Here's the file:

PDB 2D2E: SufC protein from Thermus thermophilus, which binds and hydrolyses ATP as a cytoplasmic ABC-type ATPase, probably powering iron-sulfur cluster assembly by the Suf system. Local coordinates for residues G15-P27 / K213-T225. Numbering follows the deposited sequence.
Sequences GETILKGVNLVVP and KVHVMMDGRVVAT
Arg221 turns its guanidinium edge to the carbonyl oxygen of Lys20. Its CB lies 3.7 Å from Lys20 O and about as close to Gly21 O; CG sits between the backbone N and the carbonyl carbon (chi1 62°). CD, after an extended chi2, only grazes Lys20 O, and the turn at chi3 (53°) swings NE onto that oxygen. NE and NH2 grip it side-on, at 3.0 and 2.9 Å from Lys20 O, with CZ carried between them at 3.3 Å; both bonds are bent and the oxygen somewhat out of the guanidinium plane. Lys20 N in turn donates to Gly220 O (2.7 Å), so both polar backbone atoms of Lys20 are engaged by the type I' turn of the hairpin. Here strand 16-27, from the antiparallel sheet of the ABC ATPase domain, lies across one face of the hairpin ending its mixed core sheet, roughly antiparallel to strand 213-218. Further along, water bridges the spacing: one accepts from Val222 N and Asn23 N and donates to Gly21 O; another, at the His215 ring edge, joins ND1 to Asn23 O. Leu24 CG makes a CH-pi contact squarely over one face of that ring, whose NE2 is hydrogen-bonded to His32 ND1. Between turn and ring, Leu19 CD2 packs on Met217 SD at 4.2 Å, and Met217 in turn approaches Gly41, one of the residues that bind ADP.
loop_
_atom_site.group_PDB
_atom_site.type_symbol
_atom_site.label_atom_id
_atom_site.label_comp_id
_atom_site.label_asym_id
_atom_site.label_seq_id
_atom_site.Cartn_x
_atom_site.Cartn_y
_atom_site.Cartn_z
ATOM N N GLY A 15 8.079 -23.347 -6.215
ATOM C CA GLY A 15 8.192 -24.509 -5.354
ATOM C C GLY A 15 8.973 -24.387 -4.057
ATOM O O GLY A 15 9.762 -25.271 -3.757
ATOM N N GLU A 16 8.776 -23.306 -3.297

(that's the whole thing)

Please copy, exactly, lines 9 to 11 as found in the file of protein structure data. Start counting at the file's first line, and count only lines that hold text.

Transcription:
_atom_site.label_asym_id
_atom_site.label_seq_id
_atom_site.Cartn_x